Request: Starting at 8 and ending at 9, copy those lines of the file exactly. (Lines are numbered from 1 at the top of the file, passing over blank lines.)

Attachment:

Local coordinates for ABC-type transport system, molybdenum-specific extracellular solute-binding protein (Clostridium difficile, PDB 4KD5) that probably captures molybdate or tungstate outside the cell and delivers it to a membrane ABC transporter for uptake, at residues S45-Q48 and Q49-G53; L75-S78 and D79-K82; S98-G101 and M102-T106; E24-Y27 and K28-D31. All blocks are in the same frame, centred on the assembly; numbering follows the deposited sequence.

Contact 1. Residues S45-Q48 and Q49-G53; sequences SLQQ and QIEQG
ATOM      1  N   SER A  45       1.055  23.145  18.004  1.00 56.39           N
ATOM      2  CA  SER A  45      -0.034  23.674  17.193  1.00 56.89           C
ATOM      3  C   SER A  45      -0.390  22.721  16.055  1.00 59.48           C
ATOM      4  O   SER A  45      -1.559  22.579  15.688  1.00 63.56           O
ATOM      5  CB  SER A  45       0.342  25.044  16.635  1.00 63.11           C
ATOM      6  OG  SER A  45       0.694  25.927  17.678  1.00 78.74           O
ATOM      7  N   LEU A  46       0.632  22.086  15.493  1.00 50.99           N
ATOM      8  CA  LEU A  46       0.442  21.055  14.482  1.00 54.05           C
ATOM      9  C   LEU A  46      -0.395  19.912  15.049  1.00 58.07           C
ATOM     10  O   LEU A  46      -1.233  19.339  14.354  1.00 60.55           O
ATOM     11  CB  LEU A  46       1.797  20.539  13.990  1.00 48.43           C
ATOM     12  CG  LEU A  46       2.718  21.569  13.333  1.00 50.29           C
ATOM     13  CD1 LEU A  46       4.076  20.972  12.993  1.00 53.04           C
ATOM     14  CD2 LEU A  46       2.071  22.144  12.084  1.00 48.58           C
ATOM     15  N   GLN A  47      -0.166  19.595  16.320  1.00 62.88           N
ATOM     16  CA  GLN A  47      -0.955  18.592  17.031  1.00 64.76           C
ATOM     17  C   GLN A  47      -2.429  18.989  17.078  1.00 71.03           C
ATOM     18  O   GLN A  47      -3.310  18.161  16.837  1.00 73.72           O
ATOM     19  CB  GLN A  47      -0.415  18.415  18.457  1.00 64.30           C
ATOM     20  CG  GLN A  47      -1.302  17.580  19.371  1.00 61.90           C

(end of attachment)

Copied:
ATOM      6  OG  SER A  45       0.694  25.927  17.678  1.00 78.74           O
ATOM      7  N   LEU A  46       0.632  22.086  15.493  1.00 50.99           N